Gov. Mitt Romney was taunted Tuesday by reporters who wanted to know if he would abolish FEMA.
According to the Washington Post, Romney was asked repeatedly whether he would end federal disaster assistance – and scolded for not answering – as Hurricane Sandy wrought destruction across the upper East Coast:
Several others again asked Romney whether he would eliminate FEMA.
“Governor, you’ve been asked 14 times. Why are you refusing to answer the question?” one asked.
Romney ignored the reporters’ queries and continued loading up the truck. Earlier, during the event, he ignored similar queries.
It’s hard to imagine the press corps addressing President Obama in this manner, even when he was just a candidate for president.
The same mainstream presidential campaign media that has failed to ask Obama – or even, in recent days, his press secretary – about Benghazi was hot on Romney’s heals for something Romney never said he would do.
Rather, what Romney said during a June 2011 GOP primary debate was that he would increase the share of state responsibility for disaster management.
Moderator John King: FEMA is about to run out of money, and there are some people who say do it on a case-by-case basis and some people who say, you know, maybe we’re learning a lesson here that the states should take on more of this role. How do you deal with something like that?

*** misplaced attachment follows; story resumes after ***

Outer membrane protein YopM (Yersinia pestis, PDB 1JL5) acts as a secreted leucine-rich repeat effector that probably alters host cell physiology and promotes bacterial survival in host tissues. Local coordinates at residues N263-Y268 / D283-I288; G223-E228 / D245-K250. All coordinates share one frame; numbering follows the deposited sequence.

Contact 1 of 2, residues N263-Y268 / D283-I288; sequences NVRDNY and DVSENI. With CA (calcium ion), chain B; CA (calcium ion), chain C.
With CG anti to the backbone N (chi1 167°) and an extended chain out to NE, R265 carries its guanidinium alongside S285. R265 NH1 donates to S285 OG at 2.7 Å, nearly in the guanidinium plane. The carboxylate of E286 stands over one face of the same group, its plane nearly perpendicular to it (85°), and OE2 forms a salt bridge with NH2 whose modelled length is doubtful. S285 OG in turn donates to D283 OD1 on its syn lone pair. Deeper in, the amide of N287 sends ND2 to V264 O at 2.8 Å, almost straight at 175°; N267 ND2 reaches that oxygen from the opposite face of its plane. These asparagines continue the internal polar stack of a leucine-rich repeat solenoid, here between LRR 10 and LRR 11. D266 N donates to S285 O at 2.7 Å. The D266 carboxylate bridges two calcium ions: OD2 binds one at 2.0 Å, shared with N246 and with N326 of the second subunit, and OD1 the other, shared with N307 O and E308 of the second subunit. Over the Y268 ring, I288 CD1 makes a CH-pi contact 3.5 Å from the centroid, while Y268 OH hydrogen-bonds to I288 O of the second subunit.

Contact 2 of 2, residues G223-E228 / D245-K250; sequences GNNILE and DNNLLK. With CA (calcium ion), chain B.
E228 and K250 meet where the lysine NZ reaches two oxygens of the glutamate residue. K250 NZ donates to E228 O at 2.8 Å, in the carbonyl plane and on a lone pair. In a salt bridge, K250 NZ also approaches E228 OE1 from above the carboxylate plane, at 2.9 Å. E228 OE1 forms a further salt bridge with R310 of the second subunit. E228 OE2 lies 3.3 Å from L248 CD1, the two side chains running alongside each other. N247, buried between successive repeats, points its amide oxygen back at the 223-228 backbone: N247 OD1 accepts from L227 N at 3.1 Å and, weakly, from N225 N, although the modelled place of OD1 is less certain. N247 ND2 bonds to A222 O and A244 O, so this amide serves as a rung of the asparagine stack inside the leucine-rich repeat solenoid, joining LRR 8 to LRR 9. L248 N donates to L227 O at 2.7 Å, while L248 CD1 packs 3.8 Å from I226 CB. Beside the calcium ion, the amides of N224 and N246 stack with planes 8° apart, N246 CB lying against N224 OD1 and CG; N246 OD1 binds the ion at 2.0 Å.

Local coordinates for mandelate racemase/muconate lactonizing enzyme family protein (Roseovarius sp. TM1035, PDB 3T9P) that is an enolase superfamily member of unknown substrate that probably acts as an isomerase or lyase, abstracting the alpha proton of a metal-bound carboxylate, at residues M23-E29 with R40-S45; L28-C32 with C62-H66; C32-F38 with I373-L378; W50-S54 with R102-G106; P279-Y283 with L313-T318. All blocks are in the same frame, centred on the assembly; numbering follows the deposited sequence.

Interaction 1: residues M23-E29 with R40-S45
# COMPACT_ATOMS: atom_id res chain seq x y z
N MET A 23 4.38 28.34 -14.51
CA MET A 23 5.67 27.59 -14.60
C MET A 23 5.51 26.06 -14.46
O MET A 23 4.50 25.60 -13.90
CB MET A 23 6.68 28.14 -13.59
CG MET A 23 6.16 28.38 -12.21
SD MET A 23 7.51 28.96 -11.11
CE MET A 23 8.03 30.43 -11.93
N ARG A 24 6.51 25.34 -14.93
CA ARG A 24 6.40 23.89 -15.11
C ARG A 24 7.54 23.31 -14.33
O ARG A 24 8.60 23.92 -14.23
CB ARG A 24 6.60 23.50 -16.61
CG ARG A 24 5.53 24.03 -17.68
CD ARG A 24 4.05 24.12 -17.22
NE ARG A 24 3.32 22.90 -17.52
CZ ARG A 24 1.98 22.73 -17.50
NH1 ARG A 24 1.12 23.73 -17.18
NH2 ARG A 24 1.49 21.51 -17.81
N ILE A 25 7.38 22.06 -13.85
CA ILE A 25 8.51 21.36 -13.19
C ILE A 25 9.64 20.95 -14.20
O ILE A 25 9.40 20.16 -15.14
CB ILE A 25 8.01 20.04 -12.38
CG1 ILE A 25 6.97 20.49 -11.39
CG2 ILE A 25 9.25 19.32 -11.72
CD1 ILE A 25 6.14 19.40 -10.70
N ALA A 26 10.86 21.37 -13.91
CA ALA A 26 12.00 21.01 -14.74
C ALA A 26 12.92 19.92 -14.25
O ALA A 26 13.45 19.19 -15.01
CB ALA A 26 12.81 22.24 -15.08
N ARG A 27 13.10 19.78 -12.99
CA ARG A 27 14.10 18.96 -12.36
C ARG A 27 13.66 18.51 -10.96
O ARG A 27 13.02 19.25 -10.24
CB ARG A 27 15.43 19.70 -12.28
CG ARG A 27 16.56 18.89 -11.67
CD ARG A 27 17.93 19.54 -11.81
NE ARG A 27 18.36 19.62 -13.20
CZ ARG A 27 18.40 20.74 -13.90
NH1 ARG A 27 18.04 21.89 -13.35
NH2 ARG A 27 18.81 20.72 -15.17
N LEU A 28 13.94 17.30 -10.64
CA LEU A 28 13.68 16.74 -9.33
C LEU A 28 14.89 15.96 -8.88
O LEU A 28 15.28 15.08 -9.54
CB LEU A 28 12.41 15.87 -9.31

Romney: Absolutely. Every time you have an occasion to take something from the federal government and send it back to the states, that’s the right direction. And if you can go even further and send it back to the private sector, that’s even better. Instead of thinking in the federal budget, what we should cut — we should ask ourselves the opposite question. What should we keep? We should take all of what we’re doing at the federal level and say, what are the things we’re doing that we don’t have to do? And those things we’ve got to stop doing, because we’re borrowing $1.6 trillion more this year than we’re taking in.
Notice I have bolded the question Romney was actually responding to. What he gave was a standard conservative reply about de-federalization, a common-sense approach that assumes states understand best what their needs are.
What’s more, campaign aides had already told reporters Monday that Romney would not abolish FEMA.